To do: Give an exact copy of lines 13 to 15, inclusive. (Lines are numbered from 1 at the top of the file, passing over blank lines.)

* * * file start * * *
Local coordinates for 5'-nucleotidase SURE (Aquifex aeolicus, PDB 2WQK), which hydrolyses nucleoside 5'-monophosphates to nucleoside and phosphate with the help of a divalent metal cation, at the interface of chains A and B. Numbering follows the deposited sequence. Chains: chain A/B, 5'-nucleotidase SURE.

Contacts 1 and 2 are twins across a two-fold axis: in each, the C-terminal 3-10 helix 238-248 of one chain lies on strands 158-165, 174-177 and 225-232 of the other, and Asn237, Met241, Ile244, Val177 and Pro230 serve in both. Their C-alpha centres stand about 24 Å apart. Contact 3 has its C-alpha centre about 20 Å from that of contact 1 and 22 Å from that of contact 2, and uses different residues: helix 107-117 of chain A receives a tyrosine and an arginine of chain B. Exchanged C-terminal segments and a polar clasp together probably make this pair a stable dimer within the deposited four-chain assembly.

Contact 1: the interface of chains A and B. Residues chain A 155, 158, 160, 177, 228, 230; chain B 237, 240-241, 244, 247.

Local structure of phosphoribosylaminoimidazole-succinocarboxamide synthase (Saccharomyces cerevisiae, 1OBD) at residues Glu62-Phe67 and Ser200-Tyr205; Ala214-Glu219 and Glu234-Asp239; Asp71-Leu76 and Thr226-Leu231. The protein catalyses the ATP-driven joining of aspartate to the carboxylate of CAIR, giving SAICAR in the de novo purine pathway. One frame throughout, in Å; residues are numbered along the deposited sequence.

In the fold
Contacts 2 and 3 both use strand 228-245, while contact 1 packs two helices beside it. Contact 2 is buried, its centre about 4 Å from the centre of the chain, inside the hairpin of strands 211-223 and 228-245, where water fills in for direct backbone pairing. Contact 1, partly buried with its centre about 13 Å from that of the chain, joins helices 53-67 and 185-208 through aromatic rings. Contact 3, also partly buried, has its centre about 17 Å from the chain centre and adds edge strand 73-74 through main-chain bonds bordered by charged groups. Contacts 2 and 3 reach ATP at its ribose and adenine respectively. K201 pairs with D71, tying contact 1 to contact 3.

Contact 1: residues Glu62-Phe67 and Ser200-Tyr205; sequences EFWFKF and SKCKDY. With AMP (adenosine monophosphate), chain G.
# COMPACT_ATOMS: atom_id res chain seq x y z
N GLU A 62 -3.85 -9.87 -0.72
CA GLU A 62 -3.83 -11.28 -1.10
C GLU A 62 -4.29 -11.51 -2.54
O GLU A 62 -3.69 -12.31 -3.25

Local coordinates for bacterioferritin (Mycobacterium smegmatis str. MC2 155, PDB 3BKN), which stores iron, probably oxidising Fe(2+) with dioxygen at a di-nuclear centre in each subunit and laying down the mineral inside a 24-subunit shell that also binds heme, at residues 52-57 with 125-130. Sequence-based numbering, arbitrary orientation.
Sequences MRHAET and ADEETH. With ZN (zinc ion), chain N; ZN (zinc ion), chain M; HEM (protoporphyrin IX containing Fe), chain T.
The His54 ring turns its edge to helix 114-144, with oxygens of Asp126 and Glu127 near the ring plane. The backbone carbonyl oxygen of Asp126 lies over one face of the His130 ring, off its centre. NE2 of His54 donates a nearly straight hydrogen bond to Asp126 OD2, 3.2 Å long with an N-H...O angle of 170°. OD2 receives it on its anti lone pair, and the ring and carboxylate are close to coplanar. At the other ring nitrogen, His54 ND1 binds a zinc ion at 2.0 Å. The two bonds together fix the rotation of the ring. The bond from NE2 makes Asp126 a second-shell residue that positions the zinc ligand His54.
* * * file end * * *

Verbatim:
Local coordinates for bacterioferritin (Mycobacterium smegmatis str. MC2 155, PDB 3BKN), which stores iron, probably oxidising Fe(2+) with dioxygen at a di-nuclear centre in each subunit and laying down the mineral inside a 24-subunit shell that also binds heme, at residues 52-57 with 125-130. Sequence-based numbering, arbitrary orientation.
Sequences MRHAET and ADEETH. With ZN (zinc ion), chain N; ZN (zinc ion), chain M; HEM (protoporphyrin IX containing Fe), chain T.
The His54 ring turns its edge to helix 114-144, with oxygens of Asp126 and Glu127 near the ring plane. The backbone carbonyl oxygen of Asp126 lies over one face of the His130 ring, off its centre. NE2 of His54 donates a nearly straight hydrogen bond to Asp126 OD2, 3.2 Å long with an N-H...O angle of 170°. OD2 receives it on its anti lone pair, and the ring and carboxylate are close to coplanar. At the other ring nitrogen, His54 ND1 binds a zinc ion at 2.0 Å. The two bonds together fix the rotation of the ring. The bond from NE2 makes Asp126 a second-shell residue that positions the zinc ligand His54.